It’s official: 2015 was the hottest year on record.
CSIRO’s Marine National Facility research vessel Investigator will depart Fremantle tomorrow (Friday 8 January) on its longest voyage to date to research the link between active volcanoes on the seafloor and the mobilisation of iron which enriches and supports life in the Southern Ocean.
It’s summer holidays and it seems everyone is heading to the beach! Except for 60 very excited crew, scientists and support staff who are about to jump on board RV Investigator and head here!
Building bushfire resilience to preserve life and property requires consideration of buildings, individuals, communities and the environment.
What are the key factors in how a bushfire behaves? And what can we do to influence them, and mitigate our chance of harm?
Worldwide carbon emissions from fossil fuels grew very little in 2014 and emissions are projected to decline slightly in 2015 – an unexpected change form the fast emissions growth of 2-3% per year since the early 2000s. Are we now on the pathway to keep the climate at or below 2℃ global warming?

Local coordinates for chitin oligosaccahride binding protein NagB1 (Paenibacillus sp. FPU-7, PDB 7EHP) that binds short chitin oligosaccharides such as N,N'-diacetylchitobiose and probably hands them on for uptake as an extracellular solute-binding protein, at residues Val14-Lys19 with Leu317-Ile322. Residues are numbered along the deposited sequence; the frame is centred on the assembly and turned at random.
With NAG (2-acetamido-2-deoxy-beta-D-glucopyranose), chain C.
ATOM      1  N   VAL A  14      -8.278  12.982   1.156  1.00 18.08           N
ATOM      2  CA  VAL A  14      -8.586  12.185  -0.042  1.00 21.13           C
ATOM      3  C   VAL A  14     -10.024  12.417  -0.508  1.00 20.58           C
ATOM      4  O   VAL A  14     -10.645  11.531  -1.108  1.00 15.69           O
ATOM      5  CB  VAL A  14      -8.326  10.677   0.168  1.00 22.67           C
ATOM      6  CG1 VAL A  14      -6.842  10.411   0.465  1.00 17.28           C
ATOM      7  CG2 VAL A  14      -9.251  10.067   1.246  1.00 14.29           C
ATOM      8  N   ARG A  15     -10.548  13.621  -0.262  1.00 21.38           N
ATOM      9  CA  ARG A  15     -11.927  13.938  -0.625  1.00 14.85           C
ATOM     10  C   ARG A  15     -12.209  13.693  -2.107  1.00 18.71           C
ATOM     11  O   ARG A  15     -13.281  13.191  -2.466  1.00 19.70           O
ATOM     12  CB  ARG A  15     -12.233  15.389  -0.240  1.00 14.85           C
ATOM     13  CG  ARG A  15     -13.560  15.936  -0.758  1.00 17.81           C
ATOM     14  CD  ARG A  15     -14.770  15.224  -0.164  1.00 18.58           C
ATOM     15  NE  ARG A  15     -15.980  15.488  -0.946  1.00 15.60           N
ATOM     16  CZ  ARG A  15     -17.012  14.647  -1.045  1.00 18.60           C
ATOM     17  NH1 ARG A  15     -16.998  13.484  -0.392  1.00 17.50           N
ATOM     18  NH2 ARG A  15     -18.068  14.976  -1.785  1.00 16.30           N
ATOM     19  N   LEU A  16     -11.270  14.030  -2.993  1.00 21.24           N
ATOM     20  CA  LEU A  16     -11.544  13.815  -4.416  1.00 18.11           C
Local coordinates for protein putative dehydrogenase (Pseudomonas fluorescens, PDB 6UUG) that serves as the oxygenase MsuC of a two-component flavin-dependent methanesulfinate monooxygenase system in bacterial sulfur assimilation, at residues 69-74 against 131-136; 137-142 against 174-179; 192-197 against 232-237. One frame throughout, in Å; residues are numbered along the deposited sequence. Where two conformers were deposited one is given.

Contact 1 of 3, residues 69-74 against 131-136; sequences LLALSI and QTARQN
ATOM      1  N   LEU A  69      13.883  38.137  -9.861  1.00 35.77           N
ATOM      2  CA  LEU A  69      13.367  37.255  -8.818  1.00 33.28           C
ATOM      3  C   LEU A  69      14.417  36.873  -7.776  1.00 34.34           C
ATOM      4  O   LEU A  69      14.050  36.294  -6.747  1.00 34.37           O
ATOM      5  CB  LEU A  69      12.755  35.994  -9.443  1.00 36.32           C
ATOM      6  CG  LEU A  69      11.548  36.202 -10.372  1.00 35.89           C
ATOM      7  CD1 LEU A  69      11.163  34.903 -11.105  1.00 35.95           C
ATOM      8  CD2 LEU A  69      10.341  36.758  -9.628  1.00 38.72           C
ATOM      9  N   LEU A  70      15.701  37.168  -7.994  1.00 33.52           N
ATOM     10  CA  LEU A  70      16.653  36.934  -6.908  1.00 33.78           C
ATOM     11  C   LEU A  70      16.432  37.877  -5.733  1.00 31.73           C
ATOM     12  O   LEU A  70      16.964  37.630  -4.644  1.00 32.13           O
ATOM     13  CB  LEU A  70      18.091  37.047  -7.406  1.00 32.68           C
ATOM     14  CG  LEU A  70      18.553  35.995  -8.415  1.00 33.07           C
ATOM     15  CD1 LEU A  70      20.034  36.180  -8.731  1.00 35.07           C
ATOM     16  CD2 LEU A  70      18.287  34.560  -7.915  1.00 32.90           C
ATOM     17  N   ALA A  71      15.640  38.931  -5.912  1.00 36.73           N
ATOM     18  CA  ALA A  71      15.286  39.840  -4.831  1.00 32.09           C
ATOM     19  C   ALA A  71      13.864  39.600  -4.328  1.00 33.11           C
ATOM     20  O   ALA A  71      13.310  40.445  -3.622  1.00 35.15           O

The book includes a chapter on physical oceanographer Professor Tom Trull from the ACE CRC, CSIRO and the University of Tasmania, whose infamous voyages into the Southern Ocean, have left many a scientist curled up in a bean bag in the Operations Room, while the ship battled through big seas and strong winds.
IMOS, or the Integrated Mooring Oceanographic System, has loads of robots out in the ocean measuring data right now, which relay all of their data via satellite back to scientists to study.
The team at the moorings workshop at the CSIRO Hobart Marine Laboratories have ordered it in, as they’ll be heading down to the Southern Ocean next April with Professor Tom Trull, from the Antarctic Climate and Ecosystems CRC, to retrieve a mooring and replace it with a new one.